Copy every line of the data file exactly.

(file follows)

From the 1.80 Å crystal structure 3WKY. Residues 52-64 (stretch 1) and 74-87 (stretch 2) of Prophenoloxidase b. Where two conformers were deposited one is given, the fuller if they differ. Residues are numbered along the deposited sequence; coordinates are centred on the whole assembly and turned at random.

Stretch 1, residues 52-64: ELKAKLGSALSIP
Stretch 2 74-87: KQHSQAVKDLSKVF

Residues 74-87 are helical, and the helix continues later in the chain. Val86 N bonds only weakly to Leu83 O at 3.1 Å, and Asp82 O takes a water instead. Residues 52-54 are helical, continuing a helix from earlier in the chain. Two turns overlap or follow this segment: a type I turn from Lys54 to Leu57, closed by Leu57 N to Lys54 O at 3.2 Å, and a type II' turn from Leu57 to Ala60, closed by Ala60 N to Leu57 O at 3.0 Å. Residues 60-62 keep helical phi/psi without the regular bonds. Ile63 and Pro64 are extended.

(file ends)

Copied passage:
From the 1.80 Å crystal structure 3WKY. Residues 52-64 (stretch 1) and 74-87 (stretch 2) of Prophenoloxidase b. Where two conformers were deposited one is given, the fuller if they differ. Residues are numbered along the deposited sequence; coordinates are centred on the whole assembly and turned at random.

Stretch 1, residues 52-64: ELKAKLGSALSIP
Stretch 2 74-87: KQHSQAVKDLSKVF

Residues 74-87 are helical, and the helix continues later in the chain. Val86 N bonds only weakly to Leu83 O at 3.1 Å, and Asp82 O takes a water instead. Residues 52-54 are helical, continuing a helix from earlier in the chain. Two turns overlap or follow this segment: a type I turn from Lys54 to Leu57, closed by Leu57 N to Lys54 O at 3.2 Å, and a type II' turn from Leu57 to Ala60, closed by Ala60 N to Leu57 O at 3.0 Å. Residues 60-62 keep helical phi/psi without the regular bonds. Ile63 and Pro64 are extended.